Although this ninety-page memoir was published in 1995, it was written in Yiddish in 1936 when Rachel Calof was sixty, and found by a grown daughter around 1980 at which point she had it translated.
Rachel Bella Kahn came to this country in 1894 to meet Abraham Calof, husband-to-be, and moved with him to the Northern Plains, to a homestead in North Dakota where they got married and raised nine children. They suffered through many disasters, but their farm flourished in the later years. In 1917 they left for an easier life in St. Paul, Minnesota. There are wonderful scenes in Russia before she leaves for America that describe her arranged marriage, her overland trip to Hamburg, the ship’s journey, and her arrival at Ellis Island. But the manuscript is mostly about the very difficult conditions establishing a farm and raising a family in North Dakota. A part of this story which makes for fascinating reading is a description of their lives as practicing Jews.
There has been some dispute about the difference between the original Yiddish manuscript and the edited English version. It has been said that the original was much longer and that it has obviously been heavily edited. The original manuscript is owned by the family and has not been made available to researchers, so it’s impossible to verify what is in the original. That being said, the pruning may have been judicious.
Published with the manuscript are several essays. An epilogue by her youngest son describes what his parents’ life was like once they gave up the farm and moved to St. Paul. An essay entitled “Jewish Farm Settlements in America’s Heartland” by J. Sanford Rakoon of the University of Missouri - Columbia describes the Jewish farm movement of the late nineteenth-early twentieth century. A third essay entitled, “Rachel Bella Calof’s Life As Collective History” by Elizabeth Jamison of the University of Mexico discusses Rachel Bella Calof as a Jew, as a woman, and as an immigrant farmer’s wife.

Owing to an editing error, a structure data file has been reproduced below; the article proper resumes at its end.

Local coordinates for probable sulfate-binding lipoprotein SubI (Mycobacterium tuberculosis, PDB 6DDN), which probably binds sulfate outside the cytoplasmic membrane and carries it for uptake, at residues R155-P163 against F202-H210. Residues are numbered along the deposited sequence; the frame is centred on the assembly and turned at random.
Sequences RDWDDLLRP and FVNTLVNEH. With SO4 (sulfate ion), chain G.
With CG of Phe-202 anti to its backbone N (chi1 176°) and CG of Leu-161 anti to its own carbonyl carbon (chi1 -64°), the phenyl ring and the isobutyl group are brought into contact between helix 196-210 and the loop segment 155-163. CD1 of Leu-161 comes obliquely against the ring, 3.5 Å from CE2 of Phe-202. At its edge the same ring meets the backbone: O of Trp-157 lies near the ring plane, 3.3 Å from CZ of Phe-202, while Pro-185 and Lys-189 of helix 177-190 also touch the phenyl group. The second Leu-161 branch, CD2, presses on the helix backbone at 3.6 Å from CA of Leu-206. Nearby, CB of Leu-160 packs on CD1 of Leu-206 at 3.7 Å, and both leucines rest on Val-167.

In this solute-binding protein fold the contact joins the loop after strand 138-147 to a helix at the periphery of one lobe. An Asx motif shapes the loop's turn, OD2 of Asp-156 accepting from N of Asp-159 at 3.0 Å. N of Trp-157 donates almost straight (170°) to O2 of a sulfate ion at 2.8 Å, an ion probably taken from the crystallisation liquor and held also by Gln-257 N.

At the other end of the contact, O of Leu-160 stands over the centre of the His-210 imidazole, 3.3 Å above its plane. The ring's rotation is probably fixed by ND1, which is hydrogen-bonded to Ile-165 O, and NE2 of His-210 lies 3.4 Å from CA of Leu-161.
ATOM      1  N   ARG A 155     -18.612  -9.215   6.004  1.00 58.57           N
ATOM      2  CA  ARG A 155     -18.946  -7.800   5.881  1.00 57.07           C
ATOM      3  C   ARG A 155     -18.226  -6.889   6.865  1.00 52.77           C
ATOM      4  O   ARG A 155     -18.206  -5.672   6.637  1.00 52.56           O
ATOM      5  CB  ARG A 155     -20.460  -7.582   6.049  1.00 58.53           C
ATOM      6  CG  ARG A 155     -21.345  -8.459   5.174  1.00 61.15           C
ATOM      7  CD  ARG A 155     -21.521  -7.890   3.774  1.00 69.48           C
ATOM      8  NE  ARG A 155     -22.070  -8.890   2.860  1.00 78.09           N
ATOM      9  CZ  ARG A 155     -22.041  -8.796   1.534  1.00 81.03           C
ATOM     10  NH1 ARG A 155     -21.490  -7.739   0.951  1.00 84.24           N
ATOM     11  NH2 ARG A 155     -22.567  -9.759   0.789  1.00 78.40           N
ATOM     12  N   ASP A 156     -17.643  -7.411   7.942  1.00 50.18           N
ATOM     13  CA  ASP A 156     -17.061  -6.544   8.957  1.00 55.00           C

There are a few photos as well as explanatory endnotes and an index.
To read more about Jewish farming in America, click here.
To learn about a Jewish agricultural colony that was established in Cotopaxi, Colorado, click here.
The spelling of Calof varied amongst relatives: Kalof, Calof, Calov
Sholom and Charadh Calof
Abraham Calof - son of Sholom and Charadh; married Rachel Bella Kahn, author
Minnie Calof - daughter of Abraham and Rachel
Hanna Calof - daughter of Abraham and Rachel
Moses (Mac) Calof - son of Abraham and Rachel
Isaac (Jack) Calof - son of Abraham and Rachel
Bessie (Elizabeth) Calof Breitbord - daughter of Abraham and Rachel
Alec Calof - son of Abraham and Rachel
Celia Calof - daughter of Abraham and Rachel
Jacob Calof - son of Abraham and Rachel
Two granddaughters are mentioned in the forward: Roberta Myers, Johann Smith
Chaya (Ida) Calof - daughter of Sholom and Charadh
Savol (Charlie) Calof - son of Sholom and Charadh; married to Faga
Max, Oscar, Lily Calof - children of Charlie and Faga
Moses Calof - son of Sholom and Charadh
Saul Calof - son of Sholom and Charadh
Mordechai Calof, brother of Sholom (?),
MaierCalof - son of Mordechai; married Doba Zaslavsky
Leib (John). - son of Mordechai; married Sarah Zaslavsky (sister to Doba)
Molly Shaw – friend, translated the Yiddish
Abraham Greenberg – a neighbor
Benyomin (Benjamin) Greenberg- his son; postmaster
Belaya Tserkov, Russia
In the Northern Plains of the U.S.:
Devil’s Lake, Ramsey County, Garske, Painted Woods, Burleigh County, North Dakota
Hebrew Emigrant Aid Society
Jewish Agricultural and Industrial Aid Society (JAIAS)
Jewish Agriculturalists’ Aid Society of America (JAAS)